Mimimum wage created a race to the bottom, only surpassed by zero hours contracts (a construct created soley to bypass minimum wage legislation).

Those on minimum wage still have to pay tax. You'd think that those on the lowest pay would be free from tax, but they still have to pay.

In work benefits like tax credits means even the lowest paid workers without kids have to subsidise the wages of everyone else with kids through the taxation system.

The squeeze on the benefits system in general, from re-assessment of disabilities, the bedroom tax, to PIPs (which is supposed to "save" or take away billions in benefits)

Now the ostensibly socialist (although authoritarian might be a better word) SNP have successfully fought to bring in minimum pricing for alcohol, the "save" the poor from themselves. I wonder if the bars in the Scottish Parliament are exempt? Hopefully not, MSPs are not exactly the poorest in society are they? That would be rather hypocritical wouldn't it?

Policies initiated by successive governments that purported to be helping the poor. Well done there guys! Not exactly redistribution of "wealth" if the non-wealthy are the ones paying more, is it?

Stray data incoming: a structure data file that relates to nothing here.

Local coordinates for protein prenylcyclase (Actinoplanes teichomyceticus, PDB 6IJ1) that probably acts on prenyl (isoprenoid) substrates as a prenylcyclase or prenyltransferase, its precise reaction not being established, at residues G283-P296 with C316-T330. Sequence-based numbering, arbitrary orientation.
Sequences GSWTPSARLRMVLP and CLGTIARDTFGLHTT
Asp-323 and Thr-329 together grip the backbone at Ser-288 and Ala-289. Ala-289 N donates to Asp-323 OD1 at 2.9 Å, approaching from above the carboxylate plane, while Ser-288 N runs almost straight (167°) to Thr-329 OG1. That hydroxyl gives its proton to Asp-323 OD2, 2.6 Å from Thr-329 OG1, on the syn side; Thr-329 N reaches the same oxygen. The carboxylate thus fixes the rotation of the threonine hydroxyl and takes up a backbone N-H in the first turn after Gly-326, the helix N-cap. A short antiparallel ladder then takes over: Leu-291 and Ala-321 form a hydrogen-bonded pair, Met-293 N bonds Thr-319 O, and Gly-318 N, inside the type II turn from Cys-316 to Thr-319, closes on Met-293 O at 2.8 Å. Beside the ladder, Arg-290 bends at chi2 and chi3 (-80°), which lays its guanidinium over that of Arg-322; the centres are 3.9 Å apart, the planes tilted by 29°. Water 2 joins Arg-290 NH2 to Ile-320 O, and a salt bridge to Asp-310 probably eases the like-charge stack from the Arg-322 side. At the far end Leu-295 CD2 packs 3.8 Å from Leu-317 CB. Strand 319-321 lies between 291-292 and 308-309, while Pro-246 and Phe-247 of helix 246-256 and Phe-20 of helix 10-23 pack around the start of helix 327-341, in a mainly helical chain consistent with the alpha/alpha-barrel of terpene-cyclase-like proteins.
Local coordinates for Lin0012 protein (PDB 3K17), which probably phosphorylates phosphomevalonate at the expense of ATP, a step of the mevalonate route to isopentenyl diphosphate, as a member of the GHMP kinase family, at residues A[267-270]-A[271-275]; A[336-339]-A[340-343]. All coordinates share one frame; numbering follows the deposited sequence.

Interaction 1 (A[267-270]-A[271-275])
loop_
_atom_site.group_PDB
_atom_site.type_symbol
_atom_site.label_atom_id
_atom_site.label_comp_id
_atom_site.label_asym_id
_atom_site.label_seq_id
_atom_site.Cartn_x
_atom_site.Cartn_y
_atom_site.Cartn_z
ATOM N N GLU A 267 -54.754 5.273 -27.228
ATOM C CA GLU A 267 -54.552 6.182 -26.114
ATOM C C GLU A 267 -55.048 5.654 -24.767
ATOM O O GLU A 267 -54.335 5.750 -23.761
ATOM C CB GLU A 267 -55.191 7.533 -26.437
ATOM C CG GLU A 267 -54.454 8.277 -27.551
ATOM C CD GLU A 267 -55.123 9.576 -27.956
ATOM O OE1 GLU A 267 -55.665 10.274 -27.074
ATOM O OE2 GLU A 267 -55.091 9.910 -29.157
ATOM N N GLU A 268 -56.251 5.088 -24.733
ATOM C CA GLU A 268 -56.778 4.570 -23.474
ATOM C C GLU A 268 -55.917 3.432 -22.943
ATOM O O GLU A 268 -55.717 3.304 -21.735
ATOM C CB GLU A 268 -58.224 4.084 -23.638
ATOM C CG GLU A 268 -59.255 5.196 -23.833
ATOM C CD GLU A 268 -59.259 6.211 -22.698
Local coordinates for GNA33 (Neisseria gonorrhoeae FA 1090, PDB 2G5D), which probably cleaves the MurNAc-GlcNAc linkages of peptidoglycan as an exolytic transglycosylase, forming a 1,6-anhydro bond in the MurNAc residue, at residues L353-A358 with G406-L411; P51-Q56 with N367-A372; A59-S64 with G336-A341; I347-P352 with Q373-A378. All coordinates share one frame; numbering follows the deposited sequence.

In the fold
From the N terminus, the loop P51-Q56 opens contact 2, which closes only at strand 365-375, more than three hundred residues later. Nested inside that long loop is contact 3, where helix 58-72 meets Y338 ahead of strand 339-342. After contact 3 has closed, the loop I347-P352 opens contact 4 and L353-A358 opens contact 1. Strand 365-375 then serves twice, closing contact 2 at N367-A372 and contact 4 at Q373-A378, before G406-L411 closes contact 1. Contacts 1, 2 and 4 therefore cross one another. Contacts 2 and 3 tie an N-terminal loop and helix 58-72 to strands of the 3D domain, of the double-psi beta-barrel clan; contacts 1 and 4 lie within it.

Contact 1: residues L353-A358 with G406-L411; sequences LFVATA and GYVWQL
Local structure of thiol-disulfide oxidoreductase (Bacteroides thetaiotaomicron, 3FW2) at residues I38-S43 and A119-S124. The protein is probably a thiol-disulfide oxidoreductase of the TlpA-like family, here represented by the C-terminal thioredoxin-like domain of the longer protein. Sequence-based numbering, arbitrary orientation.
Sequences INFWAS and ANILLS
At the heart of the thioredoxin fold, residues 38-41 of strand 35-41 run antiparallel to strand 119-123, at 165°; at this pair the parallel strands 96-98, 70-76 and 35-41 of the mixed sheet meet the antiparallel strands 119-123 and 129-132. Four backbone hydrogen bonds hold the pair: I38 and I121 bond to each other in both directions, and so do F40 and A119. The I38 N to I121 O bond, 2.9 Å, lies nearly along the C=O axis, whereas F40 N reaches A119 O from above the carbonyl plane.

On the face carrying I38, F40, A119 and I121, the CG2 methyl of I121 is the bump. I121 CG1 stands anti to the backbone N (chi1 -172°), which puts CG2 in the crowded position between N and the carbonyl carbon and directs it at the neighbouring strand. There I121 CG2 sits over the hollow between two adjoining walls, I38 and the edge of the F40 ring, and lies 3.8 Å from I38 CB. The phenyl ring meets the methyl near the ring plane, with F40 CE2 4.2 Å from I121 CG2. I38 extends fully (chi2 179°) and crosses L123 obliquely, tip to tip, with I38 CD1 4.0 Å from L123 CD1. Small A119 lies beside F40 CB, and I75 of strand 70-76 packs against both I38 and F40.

Every time a government tries to help the poor in whatever guise it comes, you can be rest assured that government is no friend of the poor and the policy will do exactly the opposite of what the government says is the object.

Tuesday, 14 November 2017

Parliamentary Vote on Brexit:Here we Go Again

Aparrently the Remain camp have earned a victory in Parliament and forced the government to u-turn over allowing MPs to vote on the Brexit deal.

The thing is, it's nothing of the sort. the remain camp may think it is, but it isn't.

It's not like Parliament can force the government back to the negotiating table to negotiate better terms. Those will be the best terms we could get.

It's take 'em or leave 'em folks.

The only option MPs will have will either accept whatever deal has been negotiated, or to refuse the deal on the table and exit the EU without one.

It's not as if MPs can force us back into the EU. There will be no "Refuse the deal, stay in the EU" option on the table.

The people have spoken, we want Brexit. However that comes about. If MPs force us into accepting a bad deal, then heads will roll.

If they force Parliament into accepting a bad deal with the idea of forcing the public to consider staying in, heads will roll.

The public have rejected the EU. The elite need to stop plotting against the public or there will be trouble. Big trouble.

Wednesday, 8 November 2017

New Middle East Conflict a Certainty

The arrest and detention of certain high-level people in Sudi Arabia should set alarm bells ringing.

The players are aligning and it seems the target of their attention is Iran.